Food, drink by the hour
THE trapped miners are slowly sipping drinks hour by hour and crawling across their cage in a fight to keep alive.
Survivors Todd Russell and Brant Webb have been using miners’ head lamps to check their watches before replenishing their starved bodies hourly with a nutritional supplement.
Doctors said it was vital the pair did not get too much food too soon to prevent their organs going into shock.
A team of doctors, ambulance paramedics and a psychologist are getting the rescue team to relay messages to the survivors about strict rations and exercise.
The miners could crawl short distances inside their underground prison to move their arms and legs, and were snatching cat naps, Tasmania Ambulance Service Supt Wolfi Rechsberger revealed.
Nutrition experts have been consulted about exactly how much fluid, sugar and protein the men’s systems can handle.
Controlled amounts of the nutritional drink Sustagen are being given to the men.
They have been given containers with enough supplies to last eight hours at a time.
“Because they haven’t eaten for so long they are having a small amount each hour,” Supt Rechsberger said.
Tasmanian Retrieval Services director Andrew Hughes said the intake of nutrients was carefully calculated.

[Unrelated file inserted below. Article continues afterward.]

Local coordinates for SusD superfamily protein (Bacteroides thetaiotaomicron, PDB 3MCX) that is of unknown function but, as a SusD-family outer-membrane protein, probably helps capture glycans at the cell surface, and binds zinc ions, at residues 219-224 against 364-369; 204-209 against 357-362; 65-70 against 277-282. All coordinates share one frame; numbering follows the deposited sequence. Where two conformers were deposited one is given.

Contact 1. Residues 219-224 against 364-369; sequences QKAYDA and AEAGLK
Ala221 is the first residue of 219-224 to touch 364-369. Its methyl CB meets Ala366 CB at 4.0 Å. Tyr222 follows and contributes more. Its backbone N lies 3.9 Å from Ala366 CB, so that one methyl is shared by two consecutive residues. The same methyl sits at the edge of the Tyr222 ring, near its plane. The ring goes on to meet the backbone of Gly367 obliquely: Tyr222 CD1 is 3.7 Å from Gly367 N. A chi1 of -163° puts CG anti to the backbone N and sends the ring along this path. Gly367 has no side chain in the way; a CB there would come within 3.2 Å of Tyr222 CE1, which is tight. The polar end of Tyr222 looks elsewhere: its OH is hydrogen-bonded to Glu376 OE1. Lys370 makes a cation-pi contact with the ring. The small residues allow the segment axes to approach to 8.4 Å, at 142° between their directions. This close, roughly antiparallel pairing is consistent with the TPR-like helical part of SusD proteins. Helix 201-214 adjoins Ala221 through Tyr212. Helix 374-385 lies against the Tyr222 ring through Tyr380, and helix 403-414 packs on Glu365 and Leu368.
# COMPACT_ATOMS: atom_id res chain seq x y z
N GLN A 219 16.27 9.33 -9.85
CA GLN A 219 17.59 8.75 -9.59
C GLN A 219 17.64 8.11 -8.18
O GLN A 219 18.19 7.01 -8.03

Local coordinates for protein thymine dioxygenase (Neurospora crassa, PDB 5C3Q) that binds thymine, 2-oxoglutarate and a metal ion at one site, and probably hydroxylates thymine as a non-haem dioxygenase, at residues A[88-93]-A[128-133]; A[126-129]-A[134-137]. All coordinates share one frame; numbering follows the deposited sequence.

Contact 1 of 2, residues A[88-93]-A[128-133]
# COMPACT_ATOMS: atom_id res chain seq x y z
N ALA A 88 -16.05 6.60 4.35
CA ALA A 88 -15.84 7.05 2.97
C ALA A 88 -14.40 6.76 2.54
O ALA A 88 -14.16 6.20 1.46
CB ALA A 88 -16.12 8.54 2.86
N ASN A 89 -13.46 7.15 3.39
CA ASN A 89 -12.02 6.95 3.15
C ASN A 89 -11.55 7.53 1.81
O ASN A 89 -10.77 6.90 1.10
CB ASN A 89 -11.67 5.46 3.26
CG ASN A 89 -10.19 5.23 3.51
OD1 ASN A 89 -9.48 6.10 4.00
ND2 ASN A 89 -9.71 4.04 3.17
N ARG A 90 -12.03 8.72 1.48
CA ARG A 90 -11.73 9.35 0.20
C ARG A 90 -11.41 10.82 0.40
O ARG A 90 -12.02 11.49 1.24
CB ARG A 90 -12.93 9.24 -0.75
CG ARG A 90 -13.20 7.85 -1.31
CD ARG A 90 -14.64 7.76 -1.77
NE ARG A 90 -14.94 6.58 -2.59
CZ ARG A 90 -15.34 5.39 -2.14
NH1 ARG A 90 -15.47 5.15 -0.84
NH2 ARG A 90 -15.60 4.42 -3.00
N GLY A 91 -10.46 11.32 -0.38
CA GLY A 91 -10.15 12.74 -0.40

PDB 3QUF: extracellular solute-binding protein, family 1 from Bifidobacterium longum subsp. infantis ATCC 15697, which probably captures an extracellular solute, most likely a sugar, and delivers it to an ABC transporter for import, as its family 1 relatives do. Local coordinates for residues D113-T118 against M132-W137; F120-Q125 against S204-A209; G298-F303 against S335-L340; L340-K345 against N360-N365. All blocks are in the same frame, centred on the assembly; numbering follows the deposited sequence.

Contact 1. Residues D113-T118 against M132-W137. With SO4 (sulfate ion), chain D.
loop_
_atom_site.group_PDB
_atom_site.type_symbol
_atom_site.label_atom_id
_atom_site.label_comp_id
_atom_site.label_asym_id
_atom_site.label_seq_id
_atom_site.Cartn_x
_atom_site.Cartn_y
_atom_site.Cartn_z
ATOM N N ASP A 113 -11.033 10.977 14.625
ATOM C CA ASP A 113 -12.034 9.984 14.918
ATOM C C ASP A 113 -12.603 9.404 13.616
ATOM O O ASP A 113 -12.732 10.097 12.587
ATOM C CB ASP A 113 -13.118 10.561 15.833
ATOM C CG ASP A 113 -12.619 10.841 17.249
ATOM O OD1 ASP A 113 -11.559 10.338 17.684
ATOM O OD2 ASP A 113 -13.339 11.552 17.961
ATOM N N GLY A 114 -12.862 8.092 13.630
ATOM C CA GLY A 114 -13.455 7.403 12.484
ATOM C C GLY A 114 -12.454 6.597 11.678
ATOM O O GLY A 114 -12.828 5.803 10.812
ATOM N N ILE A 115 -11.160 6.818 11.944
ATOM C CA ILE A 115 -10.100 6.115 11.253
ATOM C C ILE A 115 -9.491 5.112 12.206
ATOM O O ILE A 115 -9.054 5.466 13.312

“Too much food too quickly can cause problems with organs such as the heart, lungs and brain,” Dr Hughes said.
Launceston General Hospital’s emergency department is ready to treat the men when they are rescued and transported by ambulance. The intensive care department is also on standby.
They will be blood-tested and have food and fluid intake and general health monitored to stave off complications.
Dr Hughes said that, like others, he was surprised the miners had not only survived but escaped major injury.
The men could spend just 48 hours in hospital if the recovery goes to plan. They are also likely to need physiotherapy to ease stiff and sore muscles and joints after more than a week in a confined space.
Supt Rechsberger said the men had shown remarkable mental strength and were coping “exceptionally well”, drawing on their experience as miners to handle the claustrophobic conditions. However, post-traumatic stress could not be ruled out.
Nine paramedics — including four from NSW who helped during the 1997 Thredbo ski resort landslide that trapped Stuart Diver for three days — are dealing with this disaster.